War and Peace : Book 06, Chapter 06
(1828 - 1910) ~ Father of Christian Anarchism : In 1861, during the second of his European tours, Tolstoy met with Proudhon, with whom he exchanged ideas. Inspired by the encounter, Tolstoy returned to Yasnaya Polyana to found thirteen schools that were the first attempt to implement a practical model of libertarian education. (From : Anarchy Archives.)
• "It usually happens that when an idea which has been useful and even necessary in the past becomes superfluous, that idea, after a more or less prolonged struggle, yields its place to a new idea which was till then an ideal, but which thus becomes a present idea." (From : "Patriotism and Government," by Leo Tolstoy, May 1....)
• "The Government and all those of the upper classes near the Government who live by other people's work, need some means of dominating the workers, and find this means in the control of the army. Defense against foreign enemies is only an excuse. The German Government frightens its subjects about the Russians and the French; the French Government, frightens its people about the Germans; the Russian Government frightens its people about the French and the Germans; and that is the way with all Governments. But neither Germans nor Russians nor Frenchmen desire to fight their neighbors or other people; but, living in peace, they dread war more than anything else in the world." (From : "Letter to a Non-Commissioned Officer," by Leo Tol....)
• "Only by recognizing the land as just such an article of common possession as the sun and air will you be able, without bias and justly, to establish the ownership of land among all men, according to any of the existing projects or according to some new project composed or chosen by you in common." (From : "To the Working People," by Leo Tolstoy, Yasnaya P....)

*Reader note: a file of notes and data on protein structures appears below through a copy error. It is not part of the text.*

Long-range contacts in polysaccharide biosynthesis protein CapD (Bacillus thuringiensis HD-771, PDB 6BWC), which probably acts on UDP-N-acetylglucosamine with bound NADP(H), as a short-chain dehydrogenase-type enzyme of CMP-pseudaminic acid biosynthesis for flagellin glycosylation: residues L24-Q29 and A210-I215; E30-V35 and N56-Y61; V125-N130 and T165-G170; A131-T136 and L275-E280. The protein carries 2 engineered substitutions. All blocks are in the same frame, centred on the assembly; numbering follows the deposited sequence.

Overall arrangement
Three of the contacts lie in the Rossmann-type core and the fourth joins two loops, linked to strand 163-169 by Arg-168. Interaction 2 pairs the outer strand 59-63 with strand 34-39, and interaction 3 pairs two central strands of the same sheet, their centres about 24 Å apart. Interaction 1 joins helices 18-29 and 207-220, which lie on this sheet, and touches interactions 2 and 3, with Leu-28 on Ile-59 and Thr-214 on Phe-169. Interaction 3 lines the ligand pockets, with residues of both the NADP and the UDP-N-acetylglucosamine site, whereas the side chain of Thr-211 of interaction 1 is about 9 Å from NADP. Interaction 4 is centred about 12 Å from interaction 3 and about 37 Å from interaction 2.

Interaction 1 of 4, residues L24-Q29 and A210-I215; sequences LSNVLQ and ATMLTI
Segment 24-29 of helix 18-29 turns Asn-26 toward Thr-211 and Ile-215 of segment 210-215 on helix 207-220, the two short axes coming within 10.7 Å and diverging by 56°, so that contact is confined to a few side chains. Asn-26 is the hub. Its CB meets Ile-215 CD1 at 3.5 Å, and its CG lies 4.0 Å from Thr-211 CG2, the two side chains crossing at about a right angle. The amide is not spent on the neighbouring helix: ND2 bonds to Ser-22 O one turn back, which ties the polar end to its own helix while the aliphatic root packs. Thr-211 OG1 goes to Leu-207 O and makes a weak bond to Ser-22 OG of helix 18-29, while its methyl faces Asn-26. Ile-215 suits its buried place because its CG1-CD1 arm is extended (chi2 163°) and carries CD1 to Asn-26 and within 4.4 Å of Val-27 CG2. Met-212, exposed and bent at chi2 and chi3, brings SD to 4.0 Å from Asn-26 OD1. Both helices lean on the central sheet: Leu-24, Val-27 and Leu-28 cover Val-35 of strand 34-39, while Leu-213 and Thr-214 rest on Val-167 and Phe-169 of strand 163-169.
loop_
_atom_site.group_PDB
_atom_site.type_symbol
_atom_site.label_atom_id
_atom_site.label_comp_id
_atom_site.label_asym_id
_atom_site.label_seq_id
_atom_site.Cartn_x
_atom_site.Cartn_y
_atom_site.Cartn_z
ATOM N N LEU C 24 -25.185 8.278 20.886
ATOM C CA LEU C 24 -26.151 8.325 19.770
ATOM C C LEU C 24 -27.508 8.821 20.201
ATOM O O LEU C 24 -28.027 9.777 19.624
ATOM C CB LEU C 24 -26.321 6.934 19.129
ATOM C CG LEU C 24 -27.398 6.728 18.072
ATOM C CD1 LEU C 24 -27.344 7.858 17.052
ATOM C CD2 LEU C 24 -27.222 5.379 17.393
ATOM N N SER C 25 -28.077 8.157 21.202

Book 06, Chapter 06
During the first weeks of his stay in Petersburg Prince Andrew felt the whole trend of thought he had formed during his life of seclusion quite overshadowed by the trifling cares that engrossed him in that city.
On returning home in the evening he would jot down in his notebook four or five necessary calls or appointments for certain hours. The mechanism of life, the arrangement of the day so as to be in time everywhere, absorbed the greater part of his vital energy. He did nothing, did not even think or find time to think, but only talked, and talked successfully, of what he had thought while in the country.
He sometimes noticed with dissatisfaction that he repeated the same remark on the same day in different circles. But he was so busy for whole days together that he had no time to notice that he was thinking of nothing.
As he had done on their first meeting at Kochubéy’s, Speránski produced a strong impression on Prince Andrew on the Wednesday, when he received him tête-à-tête at his own house and talked to him long and confidentially.
To Bolkónski so many people appeared contemptible and insignificant creatures, and he so longed to find in someone the living ideal of that perfection toward which he strove, that he readily believed that in Speránski he had found this ideal of a perfectly rational and virtuous man. Had Speránski sprung from the same class as himself and possessed the same breeding and traditions, Bolkónski would soon have discovered his weak, human, unheroic sides; but as it was, Speránski’s strange and logical turn of mind inspired him with respect all the more because he did not quite understand him. Moreover, Speránski, either because he appreciated the other’s capacity or because he considered it necessary to win him to his side, showed off his dispassionate calm reasonableness before Prince Andrew and flattered him with that subtle flattery which goes hand in hand with self-assurance and consists in a tacit assumption that one’s companion is the only man besides oneself capable of understanding the folly of the rest of mankind and the reasonableness and profundity of one’s own ideas.
During their long conversation on Wednesday evening, Speránski more than once remarked: “We regard everything that is above the common level of rooted custom...” or, with a smile: “But we want the wolves to be fed and the sheep to be safe...” or: “They cannot understand this...” and all in a way that seemed to say: “We, you and I, understand what they are and who we are.”